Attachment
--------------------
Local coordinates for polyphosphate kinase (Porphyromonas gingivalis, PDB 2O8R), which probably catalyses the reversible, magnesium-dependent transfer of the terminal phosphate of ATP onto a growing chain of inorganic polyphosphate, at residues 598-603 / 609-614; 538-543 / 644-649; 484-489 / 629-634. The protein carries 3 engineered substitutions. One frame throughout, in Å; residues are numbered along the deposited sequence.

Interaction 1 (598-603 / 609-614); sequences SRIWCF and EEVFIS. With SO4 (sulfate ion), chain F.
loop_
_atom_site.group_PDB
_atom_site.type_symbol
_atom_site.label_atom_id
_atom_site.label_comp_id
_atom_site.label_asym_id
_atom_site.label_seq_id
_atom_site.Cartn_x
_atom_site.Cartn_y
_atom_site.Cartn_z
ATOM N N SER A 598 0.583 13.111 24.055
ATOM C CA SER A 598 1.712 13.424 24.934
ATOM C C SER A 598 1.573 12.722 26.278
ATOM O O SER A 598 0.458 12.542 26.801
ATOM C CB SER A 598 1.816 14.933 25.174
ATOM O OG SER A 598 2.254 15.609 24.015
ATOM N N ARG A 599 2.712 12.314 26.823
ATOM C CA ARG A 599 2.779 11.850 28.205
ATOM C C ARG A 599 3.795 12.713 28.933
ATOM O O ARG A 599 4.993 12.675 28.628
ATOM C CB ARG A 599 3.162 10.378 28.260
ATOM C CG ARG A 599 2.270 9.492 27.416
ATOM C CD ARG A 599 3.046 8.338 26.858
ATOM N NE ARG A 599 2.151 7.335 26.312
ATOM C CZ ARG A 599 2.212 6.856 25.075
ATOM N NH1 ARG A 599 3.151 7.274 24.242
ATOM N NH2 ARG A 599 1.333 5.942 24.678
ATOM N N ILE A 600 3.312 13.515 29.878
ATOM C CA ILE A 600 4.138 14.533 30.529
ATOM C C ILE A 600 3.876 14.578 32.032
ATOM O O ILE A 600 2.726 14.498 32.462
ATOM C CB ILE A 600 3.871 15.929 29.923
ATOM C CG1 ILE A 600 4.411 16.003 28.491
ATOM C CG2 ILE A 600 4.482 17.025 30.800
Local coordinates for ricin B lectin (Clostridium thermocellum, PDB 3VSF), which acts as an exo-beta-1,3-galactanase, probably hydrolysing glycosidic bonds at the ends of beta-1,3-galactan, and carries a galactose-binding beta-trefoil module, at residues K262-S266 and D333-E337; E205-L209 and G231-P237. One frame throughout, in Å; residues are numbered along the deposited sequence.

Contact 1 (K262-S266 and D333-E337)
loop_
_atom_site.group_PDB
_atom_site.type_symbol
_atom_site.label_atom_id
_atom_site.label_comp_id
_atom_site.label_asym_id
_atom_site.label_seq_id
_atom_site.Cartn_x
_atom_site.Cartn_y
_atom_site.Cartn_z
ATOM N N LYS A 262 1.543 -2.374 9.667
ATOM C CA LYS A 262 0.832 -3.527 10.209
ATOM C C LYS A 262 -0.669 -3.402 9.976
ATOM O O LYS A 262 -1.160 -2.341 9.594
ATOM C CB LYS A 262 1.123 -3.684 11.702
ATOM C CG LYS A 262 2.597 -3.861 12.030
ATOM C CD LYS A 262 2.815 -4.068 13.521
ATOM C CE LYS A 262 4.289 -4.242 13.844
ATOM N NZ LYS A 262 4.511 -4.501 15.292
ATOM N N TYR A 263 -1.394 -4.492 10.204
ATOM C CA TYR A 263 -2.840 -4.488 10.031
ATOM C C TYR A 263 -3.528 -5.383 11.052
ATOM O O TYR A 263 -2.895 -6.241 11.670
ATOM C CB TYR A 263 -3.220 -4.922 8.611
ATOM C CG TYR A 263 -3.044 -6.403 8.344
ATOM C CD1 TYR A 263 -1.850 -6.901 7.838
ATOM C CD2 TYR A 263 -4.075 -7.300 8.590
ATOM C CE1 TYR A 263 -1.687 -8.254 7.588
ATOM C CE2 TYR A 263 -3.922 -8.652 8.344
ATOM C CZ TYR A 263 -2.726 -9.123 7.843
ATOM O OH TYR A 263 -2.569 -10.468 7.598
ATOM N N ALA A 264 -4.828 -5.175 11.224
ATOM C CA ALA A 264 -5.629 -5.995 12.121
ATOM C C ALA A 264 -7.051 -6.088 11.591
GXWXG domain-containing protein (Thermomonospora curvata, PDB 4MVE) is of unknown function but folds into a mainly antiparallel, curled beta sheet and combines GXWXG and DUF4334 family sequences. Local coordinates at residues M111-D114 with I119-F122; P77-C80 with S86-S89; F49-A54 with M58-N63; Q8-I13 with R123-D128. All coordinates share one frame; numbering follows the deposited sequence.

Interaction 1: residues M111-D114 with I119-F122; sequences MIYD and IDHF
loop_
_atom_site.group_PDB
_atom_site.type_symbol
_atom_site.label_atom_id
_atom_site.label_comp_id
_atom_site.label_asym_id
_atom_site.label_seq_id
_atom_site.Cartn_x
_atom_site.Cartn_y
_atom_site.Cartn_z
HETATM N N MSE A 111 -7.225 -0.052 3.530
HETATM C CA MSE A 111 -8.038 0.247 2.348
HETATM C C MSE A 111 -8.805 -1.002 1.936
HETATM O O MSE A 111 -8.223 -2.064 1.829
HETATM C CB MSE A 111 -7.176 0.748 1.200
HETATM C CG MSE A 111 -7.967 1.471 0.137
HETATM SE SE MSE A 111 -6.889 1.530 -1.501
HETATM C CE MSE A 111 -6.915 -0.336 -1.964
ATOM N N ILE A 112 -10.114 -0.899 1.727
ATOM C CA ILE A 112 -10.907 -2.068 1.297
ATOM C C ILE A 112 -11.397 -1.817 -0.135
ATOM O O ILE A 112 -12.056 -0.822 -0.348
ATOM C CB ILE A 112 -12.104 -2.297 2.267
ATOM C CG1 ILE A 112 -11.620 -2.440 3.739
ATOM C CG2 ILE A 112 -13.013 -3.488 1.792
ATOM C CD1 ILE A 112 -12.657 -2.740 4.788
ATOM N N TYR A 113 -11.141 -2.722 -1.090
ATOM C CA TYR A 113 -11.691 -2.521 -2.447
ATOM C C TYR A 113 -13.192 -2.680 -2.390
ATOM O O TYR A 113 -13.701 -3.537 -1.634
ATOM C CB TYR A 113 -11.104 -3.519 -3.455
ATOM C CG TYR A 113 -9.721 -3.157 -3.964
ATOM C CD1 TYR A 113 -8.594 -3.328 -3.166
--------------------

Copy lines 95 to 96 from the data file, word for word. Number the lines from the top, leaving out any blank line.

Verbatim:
ATOM C C ILE A 112 -11.397 -1.817 -0.135
ATOM O O ILE A 112 -12.056 -0.822 -0.348